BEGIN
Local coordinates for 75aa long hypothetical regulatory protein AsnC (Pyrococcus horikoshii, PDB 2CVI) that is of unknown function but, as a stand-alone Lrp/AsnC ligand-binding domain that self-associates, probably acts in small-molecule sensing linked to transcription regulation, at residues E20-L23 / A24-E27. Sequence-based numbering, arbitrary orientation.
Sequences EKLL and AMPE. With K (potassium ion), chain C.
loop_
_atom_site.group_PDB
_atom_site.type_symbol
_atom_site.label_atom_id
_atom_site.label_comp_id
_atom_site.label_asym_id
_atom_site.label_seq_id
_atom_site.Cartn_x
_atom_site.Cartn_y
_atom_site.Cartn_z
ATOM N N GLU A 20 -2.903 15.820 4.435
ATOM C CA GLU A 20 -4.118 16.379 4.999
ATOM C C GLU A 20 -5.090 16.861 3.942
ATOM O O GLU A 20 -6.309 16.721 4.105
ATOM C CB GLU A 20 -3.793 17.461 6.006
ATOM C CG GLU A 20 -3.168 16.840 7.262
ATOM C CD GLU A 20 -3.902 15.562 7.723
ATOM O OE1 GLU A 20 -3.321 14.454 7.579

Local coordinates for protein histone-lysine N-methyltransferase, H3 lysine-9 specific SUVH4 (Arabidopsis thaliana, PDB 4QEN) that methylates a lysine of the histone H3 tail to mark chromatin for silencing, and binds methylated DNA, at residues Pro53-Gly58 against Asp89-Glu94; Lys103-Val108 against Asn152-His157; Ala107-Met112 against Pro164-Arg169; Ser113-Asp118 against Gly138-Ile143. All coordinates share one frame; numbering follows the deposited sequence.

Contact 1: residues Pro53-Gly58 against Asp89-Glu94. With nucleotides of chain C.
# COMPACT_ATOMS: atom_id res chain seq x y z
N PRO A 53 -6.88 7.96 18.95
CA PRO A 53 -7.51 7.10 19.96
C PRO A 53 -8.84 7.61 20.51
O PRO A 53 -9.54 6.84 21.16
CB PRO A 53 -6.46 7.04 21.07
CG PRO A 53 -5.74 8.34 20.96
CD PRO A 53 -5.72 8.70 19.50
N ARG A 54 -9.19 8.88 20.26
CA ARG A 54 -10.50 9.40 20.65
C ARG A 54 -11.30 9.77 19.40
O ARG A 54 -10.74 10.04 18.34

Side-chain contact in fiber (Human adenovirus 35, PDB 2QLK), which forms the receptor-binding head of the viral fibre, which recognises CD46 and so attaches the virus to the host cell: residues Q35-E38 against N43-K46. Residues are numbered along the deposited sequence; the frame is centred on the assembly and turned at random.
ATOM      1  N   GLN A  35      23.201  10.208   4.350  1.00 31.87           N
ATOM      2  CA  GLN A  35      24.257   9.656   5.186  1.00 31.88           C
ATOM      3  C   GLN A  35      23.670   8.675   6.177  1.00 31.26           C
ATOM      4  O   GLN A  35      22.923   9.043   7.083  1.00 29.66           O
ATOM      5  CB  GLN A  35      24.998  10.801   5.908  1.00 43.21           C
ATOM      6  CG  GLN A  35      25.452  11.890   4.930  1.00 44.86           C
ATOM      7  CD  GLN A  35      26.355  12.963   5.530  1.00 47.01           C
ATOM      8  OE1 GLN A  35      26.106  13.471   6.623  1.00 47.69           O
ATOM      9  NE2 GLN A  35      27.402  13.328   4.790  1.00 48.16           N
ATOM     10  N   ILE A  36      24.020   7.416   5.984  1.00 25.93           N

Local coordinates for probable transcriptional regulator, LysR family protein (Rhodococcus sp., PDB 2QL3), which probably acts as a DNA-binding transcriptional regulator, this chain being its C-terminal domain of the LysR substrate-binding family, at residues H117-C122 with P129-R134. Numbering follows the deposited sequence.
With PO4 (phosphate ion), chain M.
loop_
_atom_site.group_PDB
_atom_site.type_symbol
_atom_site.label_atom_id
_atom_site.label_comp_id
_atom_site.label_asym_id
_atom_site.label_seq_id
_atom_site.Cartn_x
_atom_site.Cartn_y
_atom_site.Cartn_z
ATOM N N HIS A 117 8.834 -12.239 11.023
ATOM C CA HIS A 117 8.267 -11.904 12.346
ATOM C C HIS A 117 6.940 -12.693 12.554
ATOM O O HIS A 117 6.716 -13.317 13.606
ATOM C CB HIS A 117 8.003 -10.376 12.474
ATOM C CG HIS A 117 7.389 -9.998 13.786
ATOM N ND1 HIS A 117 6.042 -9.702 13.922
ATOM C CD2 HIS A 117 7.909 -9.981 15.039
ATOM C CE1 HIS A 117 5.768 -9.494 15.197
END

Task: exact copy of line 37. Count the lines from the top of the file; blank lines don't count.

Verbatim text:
ATOM      2  CA  GLN A  35      24.257   9.656   5.186  1.00 31.88           C